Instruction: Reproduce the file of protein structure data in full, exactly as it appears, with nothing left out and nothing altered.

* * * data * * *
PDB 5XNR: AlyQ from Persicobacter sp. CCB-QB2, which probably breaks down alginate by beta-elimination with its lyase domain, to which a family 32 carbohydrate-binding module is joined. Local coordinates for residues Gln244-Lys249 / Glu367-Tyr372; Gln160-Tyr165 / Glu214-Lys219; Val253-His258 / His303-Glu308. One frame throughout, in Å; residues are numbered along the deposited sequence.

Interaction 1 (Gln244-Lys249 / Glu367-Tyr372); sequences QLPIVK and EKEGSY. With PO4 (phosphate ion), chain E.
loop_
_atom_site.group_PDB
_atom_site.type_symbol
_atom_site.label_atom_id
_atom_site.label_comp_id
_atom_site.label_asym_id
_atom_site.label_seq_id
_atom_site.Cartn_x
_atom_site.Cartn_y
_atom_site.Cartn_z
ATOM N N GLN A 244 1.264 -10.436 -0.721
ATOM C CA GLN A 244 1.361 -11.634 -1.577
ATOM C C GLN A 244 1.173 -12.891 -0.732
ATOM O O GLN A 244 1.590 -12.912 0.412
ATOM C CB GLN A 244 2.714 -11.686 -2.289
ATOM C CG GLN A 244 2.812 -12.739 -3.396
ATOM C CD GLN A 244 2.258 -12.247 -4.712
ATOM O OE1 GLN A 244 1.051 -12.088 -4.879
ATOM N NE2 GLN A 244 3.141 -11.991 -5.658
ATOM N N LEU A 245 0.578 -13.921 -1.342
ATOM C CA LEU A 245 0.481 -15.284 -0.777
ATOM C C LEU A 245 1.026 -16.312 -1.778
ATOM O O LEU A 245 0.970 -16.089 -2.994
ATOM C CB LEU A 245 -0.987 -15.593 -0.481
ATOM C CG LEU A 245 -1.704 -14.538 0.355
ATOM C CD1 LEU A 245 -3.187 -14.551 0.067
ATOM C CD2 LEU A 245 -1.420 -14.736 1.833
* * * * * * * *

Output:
PDB 5XNR: AlyQ from Persicobacter sp. CCB-QB2, which probably breaks down alginate by beta-elimination with its lyase domain, to which a family 32 carbohydrate-binding module is joined. Local coordinates for residues Gln244-Lys249 / Glu367-Tyr372; Gln160-Tyr165 / Glu214-Lys219; Val253-His258 / His303-Glu308. One frame throughout, in Å; residues are numbered along the deposited sequence.

Interaction 1 (Gln244-Lys249 / Glu367-Tyr372); sequences QLPIVK and EKEGSY. With PO4 (phosphate ion), chain E.
loop_
_atom_site.group_PDB
_atom_site.type_symbol
_atom_site.label_atom_id
_atom_site.label_comp_id
_atom_site.label_asym_id
_atom_site.label_seq_id
_atom_site.Cartn_x
_atom_site.Cartn_y
_atom_site.Cartn_z
ATOM N N GLN A 244 1.264 -10.436 -0.721
ATOM C CA GLN A 244 1.361 -11.634 -1.577
ATOM C C GLN A 244 1.173 -12.891 -0.732
ATOM O O GLN A 244 1.590 -12.912 0.412
ATOM C CB GLN A 244 2.714 -11.686 -2.289
ATOM C CG GLN A 244 2.812 -12.739 -3.396
ATOM C CD GLN A 244 2.258 -12.247 -4.712
ATOM O OE1 GLN A 244 1.051 -12.088 -4.879
ATOM N NE2 GLN A 244 3.141 -11.991 -5.658
ATOM N N LEU A 245 0.578 -13.921 -1.342
ATOM C CA LEU A 245 0.481 -15.284 -0.777
ATOM C C LEU A 245 1.026 -16.312 -1.778
ATOM O O LEU A 245 0.970 -16.089 -2.994
ATOM C CB LEU A 245 -0.987 -15.593 -0.481
ATOM C CG LEU A 245 -1.704 -14.538 0.355
ATOM C CD1 LEU A 245 -3.187 -14.551 0.067
ATOM C CD2 LEU A 245 -1.420 -14.736 1.833